Maybe, you have noted that I have not used the virtual ground concept here and yet I have managed to reveal the phenomenon. The virtual ground is a concept closely related to the real ground concept; "virtual ground" is a point; it implies a potential of a point, not a voltage difference between two points. But if you have not a ground at all? Simply, your circuit is not grounded... My explanation is based on the whole loop, not only on the common point. The power of this explanation is that it is ever true, even in the case of ungrounded circuit; it is more universal... and it shows how to create virtual elements by adding an additional voltage...

I would like to ask you what you mean when saying "This basically isolates the input from the output. Practically, there is no common circuit element between them." IMO exactly the opposite is true for the inverting configuration - the input and the output are connected by the network of two series connected passive elements (a kind of a "bridge") and the same current flows through all these elements. Conversely, in the noninverting configuration there is no connection between the input and output and no current flows. This is a fundamental difference between the two configurations even in the case of a positive feedback (inverting and noninverting op-amp Schmitt trigger). Because of this difference, only inverting circuits can exhibit negative impedance since the output can affect the input current...

About "...This current continues to pass in the feedback impedane and the voltage drop across it will be equal to the negative of the output voltage..." I would reverse the causality:

This current continues to pass in the feedback impedance and "the output voltage will be equal to the negative of the voltage drop across the feedback impedane"

(the first is the voltage drop across the feedback impedance and the second is the op-amp output voltage)

About "...The non inverting configuration is called the potentiometric configuration where the input voltage is a fraction of the output voltage as is well known for us..." I would say that it is not obligatory to apply a fraction of the output voltage. You can apply the whole output voltage (voltage follower) or even the amplified output voltage (active voltage divider). Really, the last sounds guite odd and paradoxical (it means to connect an amplifer instead a voltage divider in the negative feedback).

Also, it is possible to connect an active element, e.g., a bipolar transistor in the negative feedback of the inverting configuration; the so-called "transdiode" is a good example. It also shows how to reverse a transistor (to make the output collector current - an input, and the input base-emitter voltage - an output). But this topic deserves our special atention...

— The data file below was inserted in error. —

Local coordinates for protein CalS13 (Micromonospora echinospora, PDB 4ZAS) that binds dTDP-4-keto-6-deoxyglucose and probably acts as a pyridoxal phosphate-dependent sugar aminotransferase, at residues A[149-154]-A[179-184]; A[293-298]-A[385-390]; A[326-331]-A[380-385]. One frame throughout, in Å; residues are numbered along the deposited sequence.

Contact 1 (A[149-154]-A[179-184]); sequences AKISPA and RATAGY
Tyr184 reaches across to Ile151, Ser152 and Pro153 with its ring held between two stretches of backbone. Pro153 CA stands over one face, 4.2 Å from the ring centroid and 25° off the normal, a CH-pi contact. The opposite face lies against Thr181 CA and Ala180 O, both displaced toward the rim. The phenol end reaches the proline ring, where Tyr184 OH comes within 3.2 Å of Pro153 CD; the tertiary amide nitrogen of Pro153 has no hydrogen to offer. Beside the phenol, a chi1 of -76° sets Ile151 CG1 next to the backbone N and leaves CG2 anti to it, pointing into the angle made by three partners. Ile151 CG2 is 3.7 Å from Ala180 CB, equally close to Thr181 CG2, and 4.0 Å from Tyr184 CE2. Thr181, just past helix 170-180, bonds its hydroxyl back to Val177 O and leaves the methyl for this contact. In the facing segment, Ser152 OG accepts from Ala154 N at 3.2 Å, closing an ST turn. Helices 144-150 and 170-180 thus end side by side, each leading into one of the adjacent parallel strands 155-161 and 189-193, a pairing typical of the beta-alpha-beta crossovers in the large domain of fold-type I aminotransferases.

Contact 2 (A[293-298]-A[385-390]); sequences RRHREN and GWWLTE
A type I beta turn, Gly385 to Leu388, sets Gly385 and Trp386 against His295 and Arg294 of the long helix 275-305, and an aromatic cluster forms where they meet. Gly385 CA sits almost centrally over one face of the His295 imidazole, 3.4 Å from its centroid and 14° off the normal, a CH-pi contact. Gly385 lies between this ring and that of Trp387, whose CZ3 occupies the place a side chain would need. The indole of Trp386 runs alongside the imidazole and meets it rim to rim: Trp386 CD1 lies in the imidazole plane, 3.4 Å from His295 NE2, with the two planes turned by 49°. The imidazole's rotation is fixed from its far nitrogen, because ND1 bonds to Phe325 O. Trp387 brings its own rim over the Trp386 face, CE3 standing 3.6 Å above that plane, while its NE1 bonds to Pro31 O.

Best regards, Cyril.

Cyril Mechkov· Technical University of SofiaBest regards to all of you, Cyril

Lutz von Wangenheim· Hochschule BremenIn his last contribution Prof. A. Zekry gave some good examples for my opinion (as I have already earlier formulated) that operational requirements dominate the decision inverting/non-inverting configuration (instead of parasitic influences).

Examples: I-V conversion, integrators, active filters with good active sensitivity figures, ...).

Cyril Mechkov· Technical University of SofiaAll these circuits can be implemented by the noninverting configuration as well with the advantage of the high input impedance. But the problem is that the output voltage is not the "pure" voltage across the second passive element (as it is in the case of the inverting configuration); here it includes the input voltage as well...

Abdelhalim Zekry· Ain Shams UniversityThank you for your complements. And thank you too for the the comments raised on my answer. The concept of virtual ground is highly recommended in the the op amp circuit analysis and we debate on it in a separate discussion. I think that at the end of discussion one is convinced with the logic answers.

I see the inverting op amp from my perspective and you see it from your perspective. BUT when coming to quantitative results we will agree.

There is a difference between isolated and independent. The two voltages are isolated in the sense there is no common element between them assuming virtual ground other wise they physically share the input impedance of the amplifier. Therefore i said practically. The dependence comes from the other main op amp characteristics which is negligible input current. Therefore, the current flowing in the input resistance continues to pass in the output impedance.And this which makes this circuit superior. It is simple but genius circuit..

Best regards.

Zekry